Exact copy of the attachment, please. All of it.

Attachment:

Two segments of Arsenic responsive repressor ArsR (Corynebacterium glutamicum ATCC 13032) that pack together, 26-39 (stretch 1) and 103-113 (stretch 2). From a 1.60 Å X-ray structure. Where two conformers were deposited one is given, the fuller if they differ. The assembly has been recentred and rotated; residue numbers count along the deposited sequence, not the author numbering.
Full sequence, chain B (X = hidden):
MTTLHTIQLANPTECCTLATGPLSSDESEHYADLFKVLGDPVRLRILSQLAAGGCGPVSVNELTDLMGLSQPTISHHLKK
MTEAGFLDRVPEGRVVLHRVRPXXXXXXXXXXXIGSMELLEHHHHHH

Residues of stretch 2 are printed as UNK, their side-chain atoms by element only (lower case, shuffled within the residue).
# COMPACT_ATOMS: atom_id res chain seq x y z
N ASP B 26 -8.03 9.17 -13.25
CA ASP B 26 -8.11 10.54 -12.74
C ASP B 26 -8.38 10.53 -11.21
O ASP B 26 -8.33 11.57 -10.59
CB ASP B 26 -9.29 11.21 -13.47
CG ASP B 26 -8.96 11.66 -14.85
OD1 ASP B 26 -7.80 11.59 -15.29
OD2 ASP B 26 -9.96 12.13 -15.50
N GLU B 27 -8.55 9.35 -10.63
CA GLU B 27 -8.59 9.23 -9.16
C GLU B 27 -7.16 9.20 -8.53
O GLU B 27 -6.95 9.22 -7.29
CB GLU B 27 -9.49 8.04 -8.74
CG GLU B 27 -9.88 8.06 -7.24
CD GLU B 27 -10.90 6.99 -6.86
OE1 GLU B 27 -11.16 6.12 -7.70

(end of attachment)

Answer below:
Two segments of Arsenic responsive repressor ArsR (Corynebacterium glutamicum ATCC 13032) that pack together, 26-39 (stretch 1) and 103-113 (stretch 2). From a 1.60 Å X-ray structure. Where two conformers were deposited one is given, the fuller if they differ. The assembly has been recentred and rotated; residue numbers count along the deposited sequence, not the author numbering.
Full sequence, chain B (X = hidden):
MTTLHTIQLANPTECCTLATGPLSSDESEHYADLFKVLGDPVRLRILSQLAAGGCGPVSVNELTDLMGLSQPTISHHLKK
MTEAGFLDRVPEGRVVLHRVRPXXXXXXXXXXXIGSMELLEHHHHHH

Residues of stretch 2 are printed as UNK, their side-chain atoms by element only (lower case, shuffled within the residue).
# COMPACT_ATOMS: atom_id res chain seq x y z
N ASP B 26 -8.03 9.17 -13.25
CA ASP B 26 -8.11 10.54 -12.74
C ASP B 26 -8.38 10.53 -11.21
O ASP B 26 -8.33 11.57 -10.59
CB ASP B 26 -9.29 11.21 -13.47
CG ASP B 26 -8.96 11.66 -14.85
OD1 ASP B 26 -7.80 11.59 -15.29
OD2 ASP B 26 -9.96 12.13 -15.50
N GLU B 27 -8.55 9.35 -10.63
CA GLU B 27 -8.59 9.23 -9.16
C GLU B 27 -7.16 9.20 -8.53
O GLU B 27 -6.95 9.22 -7.29
CB GLU B 27 -9.49 8.04 -8.74
CG GLU B 27 -9.88 8.06 -7.24
CD GLU B 27 -10.90 6.99 -6.86
OE1 GLU B 27 -11.16 6.12 -7.70